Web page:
258, THE DEATH OF MARMION. With 'that, straight up the hill there rode

Two horsemen drenched with gore, And in their arms, a helpless load,

A wounded knight they bore. His hand still strained the broken brand : His arms were smeared with blood and sand: Dragged from among the horses' feet, With dinted shield, and helmet beat, The falcon-crest and plumage gone, Can that be haughty Marmion!.. Young Blount his armor did unlace, And, gazing on his ghastly face,

Said – “By St. George, he's gone! That spear-wound has our master sped, And see the deep cut on his head !

Good night to Marmion.". “Unnurtured Blount! — thy brawling cease: He opes his eyes,” said Eustace,“ peace!”

When, doffed his casque, he felt free air,
Around 'gan Marmion wildly stare :-
Where's Harry Blount ! Fitz-Eustace where ?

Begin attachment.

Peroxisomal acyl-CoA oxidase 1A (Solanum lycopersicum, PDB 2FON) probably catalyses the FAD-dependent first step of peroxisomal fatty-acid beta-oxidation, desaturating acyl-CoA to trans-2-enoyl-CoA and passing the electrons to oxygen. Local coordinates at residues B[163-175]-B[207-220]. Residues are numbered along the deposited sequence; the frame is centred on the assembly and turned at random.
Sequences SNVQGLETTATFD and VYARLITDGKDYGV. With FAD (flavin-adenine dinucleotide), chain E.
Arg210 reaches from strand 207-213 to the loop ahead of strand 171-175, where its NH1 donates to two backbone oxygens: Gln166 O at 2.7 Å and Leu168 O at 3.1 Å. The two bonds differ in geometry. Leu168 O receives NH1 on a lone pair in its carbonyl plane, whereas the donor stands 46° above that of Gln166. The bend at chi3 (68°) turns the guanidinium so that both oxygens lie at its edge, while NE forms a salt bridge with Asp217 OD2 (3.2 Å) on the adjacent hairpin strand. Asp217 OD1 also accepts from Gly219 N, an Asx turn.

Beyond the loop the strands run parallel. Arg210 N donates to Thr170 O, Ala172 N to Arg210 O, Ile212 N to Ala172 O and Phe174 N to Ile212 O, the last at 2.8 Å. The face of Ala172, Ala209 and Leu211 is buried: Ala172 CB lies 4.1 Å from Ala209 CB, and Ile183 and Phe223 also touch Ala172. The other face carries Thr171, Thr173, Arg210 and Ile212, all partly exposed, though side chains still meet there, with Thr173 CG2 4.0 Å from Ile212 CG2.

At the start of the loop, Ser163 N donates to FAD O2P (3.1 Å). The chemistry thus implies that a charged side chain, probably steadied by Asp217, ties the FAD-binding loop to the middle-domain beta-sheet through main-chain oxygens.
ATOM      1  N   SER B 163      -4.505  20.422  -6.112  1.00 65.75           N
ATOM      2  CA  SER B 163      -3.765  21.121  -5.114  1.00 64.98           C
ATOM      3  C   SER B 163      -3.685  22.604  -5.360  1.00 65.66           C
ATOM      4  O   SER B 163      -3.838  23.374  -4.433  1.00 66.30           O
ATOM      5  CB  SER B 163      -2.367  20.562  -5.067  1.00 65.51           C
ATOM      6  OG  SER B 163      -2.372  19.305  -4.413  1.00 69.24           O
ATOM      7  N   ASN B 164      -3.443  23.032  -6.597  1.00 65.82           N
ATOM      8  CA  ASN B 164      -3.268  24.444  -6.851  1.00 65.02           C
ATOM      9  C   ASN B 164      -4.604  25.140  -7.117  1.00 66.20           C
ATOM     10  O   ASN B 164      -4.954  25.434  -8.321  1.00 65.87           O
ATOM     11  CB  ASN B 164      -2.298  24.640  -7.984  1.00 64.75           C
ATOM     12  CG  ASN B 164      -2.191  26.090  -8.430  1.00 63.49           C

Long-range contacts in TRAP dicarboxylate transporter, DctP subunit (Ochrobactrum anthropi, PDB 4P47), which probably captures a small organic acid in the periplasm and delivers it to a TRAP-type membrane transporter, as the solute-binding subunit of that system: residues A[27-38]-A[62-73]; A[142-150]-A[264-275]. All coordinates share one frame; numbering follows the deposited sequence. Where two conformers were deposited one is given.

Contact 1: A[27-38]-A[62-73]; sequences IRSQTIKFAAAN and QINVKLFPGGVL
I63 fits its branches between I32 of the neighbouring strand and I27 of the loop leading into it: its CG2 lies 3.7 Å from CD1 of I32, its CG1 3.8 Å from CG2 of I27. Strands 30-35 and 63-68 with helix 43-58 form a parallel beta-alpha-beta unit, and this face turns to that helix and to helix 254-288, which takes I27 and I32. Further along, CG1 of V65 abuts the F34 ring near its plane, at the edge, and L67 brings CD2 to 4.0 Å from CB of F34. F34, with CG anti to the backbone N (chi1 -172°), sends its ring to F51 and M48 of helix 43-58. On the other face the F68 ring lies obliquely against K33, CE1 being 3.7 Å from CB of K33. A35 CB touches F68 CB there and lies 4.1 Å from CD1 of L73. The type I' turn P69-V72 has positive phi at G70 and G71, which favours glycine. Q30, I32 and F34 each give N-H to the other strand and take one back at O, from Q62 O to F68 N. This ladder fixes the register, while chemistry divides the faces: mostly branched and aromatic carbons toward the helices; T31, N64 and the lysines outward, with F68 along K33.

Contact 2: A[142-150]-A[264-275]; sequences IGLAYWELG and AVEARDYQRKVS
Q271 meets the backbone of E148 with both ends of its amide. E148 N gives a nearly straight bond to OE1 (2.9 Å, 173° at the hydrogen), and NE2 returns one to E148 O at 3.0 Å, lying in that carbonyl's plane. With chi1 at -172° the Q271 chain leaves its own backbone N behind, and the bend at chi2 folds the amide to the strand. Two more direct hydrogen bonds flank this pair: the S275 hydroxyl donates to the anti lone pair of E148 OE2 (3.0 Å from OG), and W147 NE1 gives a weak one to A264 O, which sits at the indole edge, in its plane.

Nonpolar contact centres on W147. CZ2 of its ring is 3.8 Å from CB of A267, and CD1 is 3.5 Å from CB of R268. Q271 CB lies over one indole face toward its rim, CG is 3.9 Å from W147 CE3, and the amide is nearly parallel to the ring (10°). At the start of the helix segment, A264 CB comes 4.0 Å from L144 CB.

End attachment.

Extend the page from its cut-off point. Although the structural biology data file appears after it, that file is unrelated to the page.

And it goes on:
Linger ye here, ye hearts of hare!
Redeem my pennon, charge again!
Cry — Marmion to the rescue!' - Vain!
Last of my race, on battle plain
That shout shall ne'er be heard again!

Yet my last thought is England's :- fly,

To Dacre bear my signet-ring;

Tell him his squadrons up to bring. -
Fitz-Eustace, to Lord Surrey hie:

Tunstall lies dead upon the field;
His life-blood stains the spotless shield :
Edmund is down :-- my life is reft; -
The Admiral alone is left.
Let Stanley charge with spur of fire, -
With Chester charge, and Lancashire,
Full upon Scotland's central host,
Or victory and England's lost.
Must I bid twice?- hence, varlets! fly!
Leave Marmion here alone - to die.”
They parted, and alone he lay;
Clare drew her from the sight away,
Till pain wrung forth a lowly moan,
And half he murmured, — “Is there none,

Of all my halls have nurst,
Page, squire, or groom, one cup to bring
Of blessed water, from the spring,

To slake my dying thirst!”
O Woman! in our hours of ease,
Uncertain, coy, and hard to please,
And variable as the shade
By the light quivering aspen made;
When pain and anguish wring the brow,
A ministering angel thou !-
Scarce were the piteous accents said,